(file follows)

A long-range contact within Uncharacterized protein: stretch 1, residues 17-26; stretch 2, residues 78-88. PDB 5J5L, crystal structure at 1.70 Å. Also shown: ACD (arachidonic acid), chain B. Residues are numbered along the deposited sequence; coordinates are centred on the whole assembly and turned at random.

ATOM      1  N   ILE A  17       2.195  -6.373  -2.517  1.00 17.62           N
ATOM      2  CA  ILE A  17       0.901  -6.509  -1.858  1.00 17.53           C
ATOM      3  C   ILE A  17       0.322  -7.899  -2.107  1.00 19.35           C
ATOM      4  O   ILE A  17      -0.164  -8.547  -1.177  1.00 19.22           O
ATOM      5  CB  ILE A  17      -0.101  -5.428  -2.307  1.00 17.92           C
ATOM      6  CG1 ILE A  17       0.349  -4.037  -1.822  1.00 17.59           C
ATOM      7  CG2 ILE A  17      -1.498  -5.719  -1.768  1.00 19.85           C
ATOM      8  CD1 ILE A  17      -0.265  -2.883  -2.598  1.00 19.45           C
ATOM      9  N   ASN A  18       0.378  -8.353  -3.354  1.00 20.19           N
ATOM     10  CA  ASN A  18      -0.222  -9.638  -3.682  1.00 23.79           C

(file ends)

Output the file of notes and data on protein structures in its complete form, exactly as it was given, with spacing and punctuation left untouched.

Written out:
A long-range contact within Uncharacterized protein: stretch 1, residues 17-26; stretch 2, residues 78-88. PDB 5J5L, crystal structure at 1.70 Å. Also shown: ACD (arachidonic acid), chain B. Residues are numbered along the deposited sequence; coordinates are centred on the whole assembly and turned at random.

ATOM      1  N   ILE A  17       2.195  -6.373  -2.517  1.00 17.62           N
ATOM      2  CA  ILE A  17       0.901  -6.509  -1.858  1.00 17.53           C
ATOM      3  C   ILE A  17       0.322  -7.899  -2.107  1.00 19.35           C
ATOM      4  O   ILE A  17      -0.164  -8.547  -1.177  1.00 19.22           O
ATOM      5  CB  ILE A  17      -0.101  -5.428  -2.307  1.00 17.92           C
ATOM      6  CG1 ILE A  17       0.349  -4.037  -1.822  1.00 17.59           C
ATOM      7  CG2 ILE A  17      -1.498  -5.719  -1.768  1.00 19.85           C
ATOM      8  CD1 ILE A  17      -0.265  -2.883  -2.598  1.00 19.45           C
ATOM      9  N   ASN A  18       0.378  -8.353  -3.354  1.00 20.19           N
ATOM     10  CA  ASN A  18      -0.222  -9.638  -3.682  1.00 23.79           C